So what can we do?
Consider the board game “Monopoly.” The game ends when one person is rich and everyone else is ruined. That game was designed to prove the shortcomings in the capitalistic system of rents, but the strategy backfired. We Americans each believe we are the one that will win the Monopoly game of life.
That’s crazy, of course, but so what? So if we’re going to play “Monopoly” in real life, what if we at least created a system where, like the game, everyone starts their month with the same amount of money?
This brings me to today’s idea: universal income. Right now, Finland has commenced a major economic experiment. This Nordic nation, like its Scandinavian neighbors, has supported a generous welfare state for generations. Yet, like much of the developed world, Finland struggles with rising costs and a tightening national budget. Rather than employ unpopular and self-defeating cutbacks, Soumi is trying something new.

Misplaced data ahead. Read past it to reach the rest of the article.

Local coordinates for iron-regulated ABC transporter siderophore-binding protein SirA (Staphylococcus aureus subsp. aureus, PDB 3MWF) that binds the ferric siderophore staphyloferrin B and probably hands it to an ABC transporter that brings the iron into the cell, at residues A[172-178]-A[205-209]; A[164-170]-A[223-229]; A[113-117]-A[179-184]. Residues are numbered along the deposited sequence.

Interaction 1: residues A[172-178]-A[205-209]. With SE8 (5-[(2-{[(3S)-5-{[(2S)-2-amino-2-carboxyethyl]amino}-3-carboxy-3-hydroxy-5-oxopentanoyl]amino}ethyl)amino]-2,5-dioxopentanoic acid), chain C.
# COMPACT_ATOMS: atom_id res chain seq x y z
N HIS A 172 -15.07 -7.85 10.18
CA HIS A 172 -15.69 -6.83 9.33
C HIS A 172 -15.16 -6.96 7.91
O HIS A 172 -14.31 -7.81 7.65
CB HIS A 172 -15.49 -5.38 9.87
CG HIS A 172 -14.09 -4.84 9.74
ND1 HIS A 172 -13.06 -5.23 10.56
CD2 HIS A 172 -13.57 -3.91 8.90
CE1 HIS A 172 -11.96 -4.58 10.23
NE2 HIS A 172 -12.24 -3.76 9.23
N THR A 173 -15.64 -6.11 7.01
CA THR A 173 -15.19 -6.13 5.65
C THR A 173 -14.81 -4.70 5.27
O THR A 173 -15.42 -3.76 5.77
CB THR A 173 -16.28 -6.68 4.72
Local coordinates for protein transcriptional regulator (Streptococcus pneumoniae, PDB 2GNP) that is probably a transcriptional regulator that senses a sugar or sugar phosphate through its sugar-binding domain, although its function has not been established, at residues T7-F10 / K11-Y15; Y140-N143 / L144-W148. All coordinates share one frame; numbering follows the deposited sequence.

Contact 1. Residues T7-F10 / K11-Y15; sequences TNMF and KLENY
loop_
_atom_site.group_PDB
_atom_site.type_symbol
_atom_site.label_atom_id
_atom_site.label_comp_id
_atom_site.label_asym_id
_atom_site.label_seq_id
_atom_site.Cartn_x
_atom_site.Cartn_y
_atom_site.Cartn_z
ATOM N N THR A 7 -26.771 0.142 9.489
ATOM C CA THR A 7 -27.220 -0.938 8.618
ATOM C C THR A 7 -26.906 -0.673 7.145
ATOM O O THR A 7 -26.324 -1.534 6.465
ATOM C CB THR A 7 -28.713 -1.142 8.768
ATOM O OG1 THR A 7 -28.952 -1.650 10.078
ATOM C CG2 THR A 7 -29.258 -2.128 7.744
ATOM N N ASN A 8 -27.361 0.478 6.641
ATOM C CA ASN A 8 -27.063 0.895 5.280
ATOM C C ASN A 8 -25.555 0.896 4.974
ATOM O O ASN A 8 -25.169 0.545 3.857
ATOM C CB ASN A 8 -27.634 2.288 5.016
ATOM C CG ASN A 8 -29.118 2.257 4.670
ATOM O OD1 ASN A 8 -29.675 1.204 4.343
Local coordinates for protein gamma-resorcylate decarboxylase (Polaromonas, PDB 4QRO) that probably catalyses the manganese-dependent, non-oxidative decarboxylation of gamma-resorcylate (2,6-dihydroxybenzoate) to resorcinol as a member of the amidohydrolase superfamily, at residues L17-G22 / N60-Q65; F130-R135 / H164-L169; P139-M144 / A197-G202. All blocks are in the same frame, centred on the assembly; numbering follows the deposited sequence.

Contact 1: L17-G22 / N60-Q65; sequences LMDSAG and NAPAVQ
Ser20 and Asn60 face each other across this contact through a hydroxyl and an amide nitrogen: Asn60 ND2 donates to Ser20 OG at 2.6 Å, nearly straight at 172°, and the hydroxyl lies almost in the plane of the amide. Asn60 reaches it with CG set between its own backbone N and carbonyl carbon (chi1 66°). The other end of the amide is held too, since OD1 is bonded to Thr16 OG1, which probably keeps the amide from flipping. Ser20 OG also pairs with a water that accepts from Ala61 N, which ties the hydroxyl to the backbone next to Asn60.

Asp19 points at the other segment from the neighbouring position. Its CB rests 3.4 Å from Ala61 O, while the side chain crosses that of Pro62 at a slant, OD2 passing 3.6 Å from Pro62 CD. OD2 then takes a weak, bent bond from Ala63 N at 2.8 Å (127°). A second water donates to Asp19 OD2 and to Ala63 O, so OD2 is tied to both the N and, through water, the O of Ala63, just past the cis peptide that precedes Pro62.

It’s called universal income.
Universal income, or basic income, proposals work like this. Rather than trying to screen people to see who “deserves” benefits, every citizen is guaranteed a basic income. It’s not enough to pay for everything we would want, but it is enough to cover key costs — perhaps rent and child care, food or transportation.